I chose to focus on his offensive numbers for a couple of reasons. The defensive positions he plays have better options as the roster currently stands. Dobbs would not unseat anyone at the corner infield or outfield spots for a starting role. His defensive numbers at First Base, Left and Right Field from last season must be ignored due to small sample size issues. His defense at Third Base, both last year and for his career, has been below average according to UZR/150, which had him at -10.0 last season and -6.6 for his career. No matter what defensive metric you use to evaluate his performance in the field for his career Dobbs has proven to be a below average defender. I also chose to focus on offense because, over his career, Dobbs has been noted for his pinch hitting abilities. His slash line in 316 career pinch hit plate appearances is .259/.316/.430.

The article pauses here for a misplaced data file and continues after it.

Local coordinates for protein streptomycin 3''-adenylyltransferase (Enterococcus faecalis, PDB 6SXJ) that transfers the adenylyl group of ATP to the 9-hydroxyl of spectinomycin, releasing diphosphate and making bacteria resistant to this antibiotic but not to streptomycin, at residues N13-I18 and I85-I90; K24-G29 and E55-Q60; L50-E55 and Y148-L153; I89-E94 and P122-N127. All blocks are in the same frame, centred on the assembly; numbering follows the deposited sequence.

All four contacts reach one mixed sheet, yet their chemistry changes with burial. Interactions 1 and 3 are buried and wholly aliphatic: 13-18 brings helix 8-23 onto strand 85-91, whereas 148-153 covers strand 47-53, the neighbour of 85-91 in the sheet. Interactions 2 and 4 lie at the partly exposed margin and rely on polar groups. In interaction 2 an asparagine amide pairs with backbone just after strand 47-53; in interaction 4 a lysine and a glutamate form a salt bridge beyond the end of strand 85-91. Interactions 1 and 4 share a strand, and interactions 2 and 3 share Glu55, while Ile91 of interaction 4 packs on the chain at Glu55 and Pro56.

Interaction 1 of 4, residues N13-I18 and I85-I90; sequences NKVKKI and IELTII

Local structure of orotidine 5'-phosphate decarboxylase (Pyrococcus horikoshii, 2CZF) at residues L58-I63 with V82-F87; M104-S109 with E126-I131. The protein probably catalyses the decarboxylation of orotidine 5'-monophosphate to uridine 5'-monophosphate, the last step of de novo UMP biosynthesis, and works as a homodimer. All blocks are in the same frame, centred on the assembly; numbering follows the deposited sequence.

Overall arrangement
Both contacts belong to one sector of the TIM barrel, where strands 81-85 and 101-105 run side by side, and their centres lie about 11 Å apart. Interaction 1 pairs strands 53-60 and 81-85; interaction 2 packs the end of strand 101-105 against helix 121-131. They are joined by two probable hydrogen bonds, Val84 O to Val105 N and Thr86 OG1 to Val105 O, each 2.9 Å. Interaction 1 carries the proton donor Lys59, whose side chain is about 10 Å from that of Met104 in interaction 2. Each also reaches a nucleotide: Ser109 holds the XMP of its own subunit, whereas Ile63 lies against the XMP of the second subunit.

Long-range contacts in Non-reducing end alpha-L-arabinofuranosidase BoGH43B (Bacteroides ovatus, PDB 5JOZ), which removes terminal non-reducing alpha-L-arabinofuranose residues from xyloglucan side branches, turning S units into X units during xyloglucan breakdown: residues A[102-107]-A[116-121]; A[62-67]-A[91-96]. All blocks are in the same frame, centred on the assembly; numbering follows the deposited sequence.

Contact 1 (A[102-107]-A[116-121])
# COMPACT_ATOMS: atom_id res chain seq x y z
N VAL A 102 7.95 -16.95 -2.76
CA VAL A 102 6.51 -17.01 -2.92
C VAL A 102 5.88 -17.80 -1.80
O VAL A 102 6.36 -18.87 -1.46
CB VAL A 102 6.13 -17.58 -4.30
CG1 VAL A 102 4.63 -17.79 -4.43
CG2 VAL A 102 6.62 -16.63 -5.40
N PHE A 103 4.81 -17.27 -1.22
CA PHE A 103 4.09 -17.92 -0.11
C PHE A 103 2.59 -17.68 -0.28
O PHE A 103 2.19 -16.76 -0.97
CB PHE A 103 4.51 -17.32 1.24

What can be gained from his offensive numbers? Going down the line we see that, for the most part, Greg Dobbs is an average offensive player. In general his stats from 2011 are relatively close to league average, in most cases slightly above. There are, however, two worrying points: his BABIP was well above both league and career averages and the -3.9wRAA. wRAA measures how many runs a player contributed to his team with league average being zero. Positive wRAA means above average performance and negative wRAA means below average performance. The high BABIP is worrisome because it could be the cause of slightly elevated overall offensive performance based largely on luck. The negative wRAA is troublesome because it shows Dobbs was actually a below average run producer for the Marlins in 2011.

As mentioned, overall Dobbs possesses an average, to slightly above average bat. Seeing as he does not project to be an everyday player for the Marlins in 2012 his offensive production is adequate for a career bench/utility player, the role in which he will continue with the Fish next season.